There's been a new term floating around the college admissions hemisphere in the last five years: Demonstrated Interest. To completely understand this concept, you must first accept the undeniable fact that the higher educational institution you are vying for is, in fact, a business. It may be a not-for-profit, but it runs like a business, nonetheless.
College as a Business Conceptualized
Undeniably, if you work in college admissions, there is a love/hate relationship with U.S. News and World Report's annual college ranking report. Colleges whose names fall at the middle or bottom of the list loathe the report and colleges whose names reside at the top of the list "pretend" to loathe the report, secretly high-fiving one another in that oak-paneled conference room in the admissions building all the while professing how "wrong" the report is to even exist. Some colleges, like Colorado College, have gotten so fed up with the popular annual ranking, they've picked up their ball and have gone home, choosing to not even participate by withholding their own data for the report.
One way a college is able to work its way up the ladder of this schizophrenic-inducing report is by improving its yield. What is yield in terms of college admissions? It's the ratio between the number of students who got accepted and ARE attending over the number of students who were accepted in total. Now, there are a whole lot of other considerations the report utilizes including retention rate (how many students stayed after their first year), but for our purposes, you must only understand yield.
Colleges like sure bets, it helps their yield. If an applicant can demonstrate a certain level of interest that they have in the college, then the college gambles that the student, if admitted and based on their high level of interest, will probably attend. Winner, winner, chicken dinner! This improves the college's yield! And, who knows what that could do to their U.S. News ranking?!
Some Care, Some Don't
Not all colleges see Demonstrated Interest in the same way. The categories are: Important, Somewhat Important, Very Important, Not Considered. Although not always the case, the more highly selective colleges typically see Demonstrated Interest in the Not Considered category. Why? They don't need you to want them. They have so many fans wanting them, they don't need your interest in them, so it's not a data point in the application process. Always check with the college to see their policy on Demonstrated Interest. Quite possibly in today's competitive admissions climate that is more narrow than the distance between the ground and a pregnant ant, showing Demonstrated Interest if recorded by the college can be your way to acceptance over another applicant. Why? YIELD!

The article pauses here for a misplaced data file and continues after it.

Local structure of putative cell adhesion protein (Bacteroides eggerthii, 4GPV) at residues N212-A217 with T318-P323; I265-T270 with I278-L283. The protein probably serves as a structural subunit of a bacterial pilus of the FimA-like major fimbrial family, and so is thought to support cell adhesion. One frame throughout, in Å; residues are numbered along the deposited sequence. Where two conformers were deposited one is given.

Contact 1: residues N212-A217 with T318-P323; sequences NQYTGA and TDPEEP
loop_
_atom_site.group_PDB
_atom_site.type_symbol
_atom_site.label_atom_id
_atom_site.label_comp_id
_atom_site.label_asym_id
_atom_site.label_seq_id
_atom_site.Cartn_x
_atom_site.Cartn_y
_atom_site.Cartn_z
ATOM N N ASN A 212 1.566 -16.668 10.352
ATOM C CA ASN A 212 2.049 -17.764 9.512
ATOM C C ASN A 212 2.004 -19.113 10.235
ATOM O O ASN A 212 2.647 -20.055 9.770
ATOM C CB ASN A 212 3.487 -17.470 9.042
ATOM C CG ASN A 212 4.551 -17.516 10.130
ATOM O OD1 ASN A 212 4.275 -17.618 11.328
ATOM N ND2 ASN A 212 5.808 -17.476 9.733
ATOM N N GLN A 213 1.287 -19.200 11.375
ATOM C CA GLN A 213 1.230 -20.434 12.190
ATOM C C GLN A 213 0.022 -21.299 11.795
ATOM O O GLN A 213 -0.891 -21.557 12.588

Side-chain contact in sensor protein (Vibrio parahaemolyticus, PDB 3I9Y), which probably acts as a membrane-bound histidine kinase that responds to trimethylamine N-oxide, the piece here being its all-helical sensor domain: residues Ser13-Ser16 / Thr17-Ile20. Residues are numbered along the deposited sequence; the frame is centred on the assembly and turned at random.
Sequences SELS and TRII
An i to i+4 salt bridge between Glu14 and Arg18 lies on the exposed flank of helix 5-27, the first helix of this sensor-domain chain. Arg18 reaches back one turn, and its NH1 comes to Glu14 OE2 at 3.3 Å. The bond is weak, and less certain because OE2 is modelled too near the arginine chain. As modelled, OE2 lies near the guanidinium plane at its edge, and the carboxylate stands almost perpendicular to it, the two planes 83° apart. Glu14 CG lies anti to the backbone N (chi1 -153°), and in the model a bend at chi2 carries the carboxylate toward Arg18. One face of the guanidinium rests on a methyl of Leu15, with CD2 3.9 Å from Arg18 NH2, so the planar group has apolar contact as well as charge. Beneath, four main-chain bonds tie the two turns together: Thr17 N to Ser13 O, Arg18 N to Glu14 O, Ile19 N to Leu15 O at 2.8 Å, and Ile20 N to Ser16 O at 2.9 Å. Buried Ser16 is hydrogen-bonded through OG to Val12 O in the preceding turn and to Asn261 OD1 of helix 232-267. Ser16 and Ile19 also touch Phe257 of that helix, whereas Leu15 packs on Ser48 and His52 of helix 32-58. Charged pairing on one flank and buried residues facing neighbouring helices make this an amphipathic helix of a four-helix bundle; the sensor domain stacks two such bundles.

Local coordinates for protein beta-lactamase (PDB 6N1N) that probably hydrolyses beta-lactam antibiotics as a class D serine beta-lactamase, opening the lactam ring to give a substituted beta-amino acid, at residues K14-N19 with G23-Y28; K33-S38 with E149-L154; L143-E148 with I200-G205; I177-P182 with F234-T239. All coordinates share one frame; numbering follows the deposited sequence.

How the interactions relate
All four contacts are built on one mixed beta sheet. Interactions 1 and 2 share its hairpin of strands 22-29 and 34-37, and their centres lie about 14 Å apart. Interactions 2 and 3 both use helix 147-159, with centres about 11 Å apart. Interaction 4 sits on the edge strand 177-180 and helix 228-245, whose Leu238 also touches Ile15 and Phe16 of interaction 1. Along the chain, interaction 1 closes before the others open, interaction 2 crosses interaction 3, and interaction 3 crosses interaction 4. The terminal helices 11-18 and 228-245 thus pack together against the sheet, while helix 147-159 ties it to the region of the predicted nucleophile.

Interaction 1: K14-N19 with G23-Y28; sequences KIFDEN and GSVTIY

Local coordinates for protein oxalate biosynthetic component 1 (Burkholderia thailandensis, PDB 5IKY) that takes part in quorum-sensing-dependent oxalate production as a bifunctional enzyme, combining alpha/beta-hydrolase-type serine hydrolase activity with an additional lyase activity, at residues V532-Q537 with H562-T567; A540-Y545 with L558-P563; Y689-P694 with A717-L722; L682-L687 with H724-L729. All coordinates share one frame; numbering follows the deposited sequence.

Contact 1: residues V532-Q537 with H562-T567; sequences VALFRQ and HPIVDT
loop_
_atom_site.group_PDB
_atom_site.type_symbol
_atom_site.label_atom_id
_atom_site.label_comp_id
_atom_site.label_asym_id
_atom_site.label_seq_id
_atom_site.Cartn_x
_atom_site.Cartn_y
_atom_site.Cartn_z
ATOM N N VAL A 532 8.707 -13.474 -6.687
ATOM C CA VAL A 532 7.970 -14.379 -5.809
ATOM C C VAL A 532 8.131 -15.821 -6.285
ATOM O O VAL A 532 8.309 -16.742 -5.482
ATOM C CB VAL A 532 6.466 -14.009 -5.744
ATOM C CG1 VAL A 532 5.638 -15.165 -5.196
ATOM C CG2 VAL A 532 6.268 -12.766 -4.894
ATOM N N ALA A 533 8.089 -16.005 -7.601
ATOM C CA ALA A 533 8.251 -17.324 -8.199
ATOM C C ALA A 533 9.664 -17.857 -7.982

How Do I Demonstrate My Interest
To make you a more competitive applicant, it's important to show your interest in the college, so you become a "sure bet", at least by your actions. The only way they'll hold you to it is if you apply Early Decision. That's the surest of sure bets since you're saying, "Hey, here's my application. If you accept me, I'm contractually obligated to attend." But there are other ways that are certainly less drastic and more flexible.
Officially sign up for those college campus tours. Get on record that you are visiting. I see so many families just "passing through" and wandering aimlessly on campus because it was on the way to a vacation spot. Although, it happens out of convenience, if you are serious about the school, get the official tour to get into their system.
Take advantage of their virtual events. There's no excuse for not attending an info session or virtual tour remotely, from the comfort of your bedroom! This shows you're interested, even if this takes the most minimal of effort.
Check to see if they'll be at a local college fair. Go and introduce yourself to the college representative at the table. Pick up a brochure and some swag. Better yet, hand them your high school resume, and give them a firm goodbye handshake. They'll be taking note of your visit!
Open those emails and dig deep. You'll get bombarded by emails from colleges. Your Inbox will never be more full than during your Junior and Senior years. If you are interested in the college, open that email. Click the links. Spend time exploring what you find from that clicked link. Visit often through the link you got from that specific email. They are watching and noting if you do, and for how long!!!
Reach out to the local representative of your college of interest. Do this ONLY if you feel you present well, have had some interview training (offered by College Driven), or are confident you give a great first impression.
Once you understand the importance of yield to the college, the importance of the annual ranking, and the importance of a college's business objectives, then you can accept that showing Demonstrated Interest is a move you could do to make your application stronger. The colleges record all of this if they deem it important, and it becomes part of your application data. Do yourself a favor and show some interest!